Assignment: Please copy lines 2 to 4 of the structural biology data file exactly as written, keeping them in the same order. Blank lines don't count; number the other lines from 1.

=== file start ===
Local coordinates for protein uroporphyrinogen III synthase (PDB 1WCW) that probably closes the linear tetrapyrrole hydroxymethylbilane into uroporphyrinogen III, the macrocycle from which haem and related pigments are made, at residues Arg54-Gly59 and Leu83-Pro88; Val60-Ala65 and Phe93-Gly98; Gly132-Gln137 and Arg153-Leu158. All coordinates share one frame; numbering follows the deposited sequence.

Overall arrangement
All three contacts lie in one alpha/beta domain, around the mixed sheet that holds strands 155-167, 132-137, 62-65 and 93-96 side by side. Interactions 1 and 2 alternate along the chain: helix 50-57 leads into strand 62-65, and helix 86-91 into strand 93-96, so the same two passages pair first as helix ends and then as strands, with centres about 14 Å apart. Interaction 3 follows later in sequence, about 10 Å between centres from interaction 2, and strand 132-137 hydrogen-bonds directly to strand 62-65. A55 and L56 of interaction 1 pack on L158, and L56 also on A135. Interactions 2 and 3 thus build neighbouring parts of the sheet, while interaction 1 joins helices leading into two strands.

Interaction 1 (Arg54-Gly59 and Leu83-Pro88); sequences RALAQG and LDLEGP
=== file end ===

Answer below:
Overall arrangement
All three contacts lie in one alpha/beta domain, around the mixed sheet that holds strands 155-167, 132-137, 62-65 and 93-96 side by side. Interactions 1 and 2 alternate along the chain: helix 50-57 leads into strand 62-65, and helix 86-91 into strand 93-96, so the same two passages pair first as helix ends and then as strands, with centres about 14 Å apart. Interaction 3 follows later in sequence, about 10 Å between centres from interaction 2, and strand 132-137 hydrogen-bonds directly to strand 62-65. A55 and L56 of interaction 1 pack on L158, and L56 also on A135. Interactions 2 and 3 thus build neighbouring parts of the sheet, while interaction 1 joins helices leading into two strands.

Interaction 1 (Arg54-Gly59 and Leu83-Pro88); sequences RALAQG and LDLEGP